Carmona: All of us are going to develop aches and pains as we age. There’s no question. That’s part of aging. The real challenge to us is how do we age as healthy as possible? And that’s where this whole issue of chronic disease comes in, because 40% of the cancers that we have are fully preventable. Much of the cardiovascular disease and heart attacks that we have are fully preventable — diet, lifestyle, exercise. Type 2 diabetes — fully preventable. Nine million children who are overweight or obese and many of whom have type 2 diabetes now and high blood pressure in grammar school — fully preventable. So when you look at normal aging, sure, when we get older we all slow down, get some aches and pains, and if we lived a very full life and played sports as a child, we’ll have sore knees and so on. That’s not what we’re talking about. What we’re really talking about is eliminating all of these chronic diseases that make your later years, middle age and older, much more problematic, much more costly, and rob you of quality of life.
PJM: Okay, a second question is related to a picture you have on your website that shows the geographic dependence of chronic disease rates across the country. I was quite surprised to see that it’s very much grouped by region. The West and Southwest seem to be the healthiest among us. The mountainous and Rust Belt areas of the East are doing much worse. What is the explanation for these geographic trends?
Carmona: It’s really interesting because different people interpret it different ways. When you look to the East and Northeast around the industrialized cities, you start thinking right away, “Does environment have anything to do with this?” Sure it does. The closer you are to places that are dropping toxic substances into your water or contaminating your food, the air you breathe, and so on, sure. The area in the East also coincides with what’s called the “stroke belt,” which is lower Southeast — Tennessee, Georgia, down in that area, South Carolina — it has the highest incidence of stroke in the United States, and it’s in mostly the African American population in the Southeast. So there are a lot of correlates here. But what really is interesting is that it looks like it’s easier to be healthy as you move west from the Midwest, than it is in the East, although there are pockets within the East that could be improved as well. So there’s a lot you can read from this as it relates to Pennsylvania.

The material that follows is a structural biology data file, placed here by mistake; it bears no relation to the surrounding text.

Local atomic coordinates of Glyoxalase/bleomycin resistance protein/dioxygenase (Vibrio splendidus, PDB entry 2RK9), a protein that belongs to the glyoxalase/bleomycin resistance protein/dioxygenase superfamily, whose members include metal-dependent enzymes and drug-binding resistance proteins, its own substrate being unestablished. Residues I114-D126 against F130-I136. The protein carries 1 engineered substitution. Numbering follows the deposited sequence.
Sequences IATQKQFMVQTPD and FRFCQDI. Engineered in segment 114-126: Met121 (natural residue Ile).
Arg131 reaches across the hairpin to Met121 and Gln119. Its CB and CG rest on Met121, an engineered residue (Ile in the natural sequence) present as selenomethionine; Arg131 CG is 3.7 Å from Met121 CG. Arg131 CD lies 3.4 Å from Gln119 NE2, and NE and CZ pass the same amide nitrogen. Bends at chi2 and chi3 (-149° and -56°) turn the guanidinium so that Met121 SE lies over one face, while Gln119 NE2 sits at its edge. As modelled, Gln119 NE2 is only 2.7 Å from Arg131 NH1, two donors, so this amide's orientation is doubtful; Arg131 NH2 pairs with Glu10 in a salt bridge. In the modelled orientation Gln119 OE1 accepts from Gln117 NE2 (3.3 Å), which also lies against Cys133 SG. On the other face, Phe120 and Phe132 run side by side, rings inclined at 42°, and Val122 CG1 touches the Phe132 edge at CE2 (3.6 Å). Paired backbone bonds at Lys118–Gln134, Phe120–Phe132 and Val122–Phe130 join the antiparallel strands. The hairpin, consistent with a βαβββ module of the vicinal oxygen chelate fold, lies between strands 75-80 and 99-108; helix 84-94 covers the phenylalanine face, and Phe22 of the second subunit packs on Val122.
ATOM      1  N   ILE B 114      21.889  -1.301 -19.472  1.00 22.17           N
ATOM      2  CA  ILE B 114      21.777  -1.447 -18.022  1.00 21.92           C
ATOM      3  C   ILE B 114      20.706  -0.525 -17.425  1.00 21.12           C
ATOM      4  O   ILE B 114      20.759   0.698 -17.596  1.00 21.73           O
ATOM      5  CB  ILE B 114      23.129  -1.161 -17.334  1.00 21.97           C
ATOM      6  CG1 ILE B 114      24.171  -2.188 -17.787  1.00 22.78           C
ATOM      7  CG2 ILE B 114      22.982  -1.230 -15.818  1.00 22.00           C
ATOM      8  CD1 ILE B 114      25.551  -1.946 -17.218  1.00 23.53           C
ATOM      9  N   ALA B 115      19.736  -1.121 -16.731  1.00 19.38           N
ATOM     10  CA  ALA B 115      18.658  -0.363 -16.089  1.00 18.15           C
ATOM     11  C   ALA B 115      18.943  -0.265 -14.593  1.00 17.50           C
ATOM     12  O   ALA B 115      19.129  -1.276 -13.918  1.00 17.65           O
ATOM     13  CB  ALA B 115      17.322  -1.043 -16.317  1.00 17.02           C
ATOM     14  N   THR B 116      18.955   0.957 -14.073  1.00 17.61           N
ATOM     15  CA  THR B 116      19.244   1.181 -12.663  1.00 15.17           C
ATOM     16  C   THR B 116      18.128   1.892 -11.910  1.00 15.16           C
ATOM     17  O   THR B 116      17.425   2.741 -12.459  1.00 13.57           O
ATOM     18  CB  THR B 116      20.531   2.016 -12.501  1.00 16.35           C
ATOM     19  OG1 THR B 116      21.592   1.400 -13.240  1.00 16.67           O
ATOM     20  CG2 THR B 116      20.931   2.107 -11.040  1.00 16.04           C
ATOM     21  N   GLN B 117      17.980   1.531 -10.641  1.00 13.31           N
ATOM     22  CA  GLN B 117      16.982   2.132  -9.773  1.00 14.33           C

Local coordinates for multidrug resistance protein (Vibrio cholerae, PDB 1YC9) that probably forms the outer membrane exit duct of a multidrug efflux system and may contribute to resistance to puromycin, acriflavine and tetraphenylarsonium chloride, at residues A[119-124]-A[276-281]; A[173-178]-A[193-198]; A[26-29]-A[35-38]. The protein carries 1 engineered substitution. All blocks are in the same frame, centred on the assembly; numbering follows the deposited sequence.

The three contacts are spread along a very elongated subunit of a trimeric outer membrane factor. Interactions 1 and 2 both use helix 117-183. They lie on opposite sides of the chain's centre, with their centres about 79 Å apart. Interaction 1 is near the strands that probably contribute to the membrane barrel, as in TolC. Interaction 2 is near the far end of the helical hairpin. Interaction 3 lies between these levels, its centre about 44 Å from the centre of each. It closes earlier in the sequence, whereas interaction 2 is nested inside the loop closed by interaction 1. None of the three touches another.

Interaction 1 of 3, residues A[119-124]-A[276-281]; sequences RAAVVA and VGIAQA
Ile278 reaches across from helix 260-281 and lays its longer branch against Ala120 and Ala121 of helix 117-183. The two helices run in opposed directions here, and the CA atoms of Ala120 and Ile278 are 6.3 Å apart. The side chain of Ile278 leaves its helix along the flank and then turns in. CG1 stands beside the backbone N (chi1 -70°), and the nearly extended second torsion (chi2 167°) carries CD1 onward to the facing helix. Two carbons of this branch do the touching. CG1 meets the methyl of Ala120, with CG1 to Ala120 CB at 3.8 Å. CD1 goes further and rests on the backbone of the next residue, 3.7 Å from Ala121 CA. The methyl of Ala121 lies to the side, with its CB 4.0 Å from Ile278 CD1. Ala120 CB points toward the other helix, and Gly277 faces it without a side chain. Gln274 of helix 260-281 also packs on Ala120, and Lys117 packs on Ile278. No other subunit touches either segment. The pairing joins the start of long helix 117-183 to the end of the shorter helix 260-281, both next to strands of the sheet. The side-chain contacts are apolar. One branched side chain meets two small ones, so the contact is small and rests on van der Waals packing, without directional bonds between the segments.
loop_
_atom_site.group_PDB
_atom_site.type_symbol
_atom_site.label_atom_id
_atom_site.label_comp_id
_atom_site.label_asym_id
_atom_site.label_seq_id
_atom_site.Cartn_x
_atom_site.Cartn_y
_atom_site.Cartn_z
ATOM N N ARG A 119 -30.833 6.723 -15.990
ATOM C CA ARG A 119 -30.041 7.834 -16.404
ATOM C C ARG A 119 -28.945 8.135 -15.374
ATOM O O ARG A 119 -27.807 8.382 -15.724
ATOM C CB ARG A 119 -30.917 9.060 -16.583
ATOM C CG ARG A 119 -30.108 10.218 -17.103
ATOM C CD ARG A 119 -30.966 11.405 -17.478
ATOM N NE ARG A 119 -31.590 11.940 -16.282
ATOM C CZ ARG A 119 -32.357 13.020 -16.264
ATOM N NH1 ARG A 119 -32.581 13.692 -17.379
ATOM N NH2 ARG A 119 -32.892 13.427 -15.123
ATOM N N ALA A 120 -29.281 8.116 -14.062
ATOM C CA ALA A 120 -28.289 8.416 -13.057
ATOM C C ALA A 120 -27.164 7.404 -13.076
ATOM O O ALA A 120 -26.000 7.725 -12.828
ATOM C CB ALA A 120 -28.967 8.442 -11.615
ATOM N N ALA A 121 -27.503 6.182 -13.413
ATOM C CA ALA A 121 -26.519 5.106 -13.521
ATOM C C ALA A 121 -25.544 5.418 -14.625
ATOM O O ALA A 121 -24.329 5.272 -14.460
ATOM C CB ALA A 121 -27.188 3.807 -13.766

PJM: Yes, we are one of the worst places according to that map.
Carmona: And it’s costing Pennsylvanians over $60 billion a year in lost productivity and cost of care for chronic disease.
PJM: That’s a lot of money.
Carmona: It is.
PJM: What are the primary shortcomings of the health care system in the United States as it functions today regarding chronic disease?
Carmona: Well, you got a few hours?
PJM: I don’t think you have a few hours!
Carmona: The shortcomings are really, first of all, when we look at the system — we don’t have a health care system; we have a sick care system. Our system is set up to wait for people to get sick and then care for them. And when you look at how we pay our providers of health care, it’s to take care of sick people. How many people do we pay or how many systems do we have that reward you for keeping me healthy? Before I went into public health I was a trauma surgeon. I got paid very well to take care of people, in emergency situations usually, who either had bad behavior that day — drunken driving, violence — or people that made bad decisions their whole life — ate the wrong food, sedentary activity, come in with a stroke or heart attack, whatever it happened to be. And so when we look at this whole issue of chronic disease, it is clear that we must do something to prevent it because it is the largest driver of the cost of health care and is robbing us of quality years of life.
PJM: There’s always much political discussion, especially in this election season, about 40 million uninsured people. But the scope of the problem with chronic disease that you’re describing is so vast that obviously something is also going wrong with the treatment that the 200-plus million insured people are getting. Is it that even if people go to the doctor every year they’re not getting the proper screening and diagnostics, or are they just not following the lifestyle advice that they’re given? What is the problem with those insured people?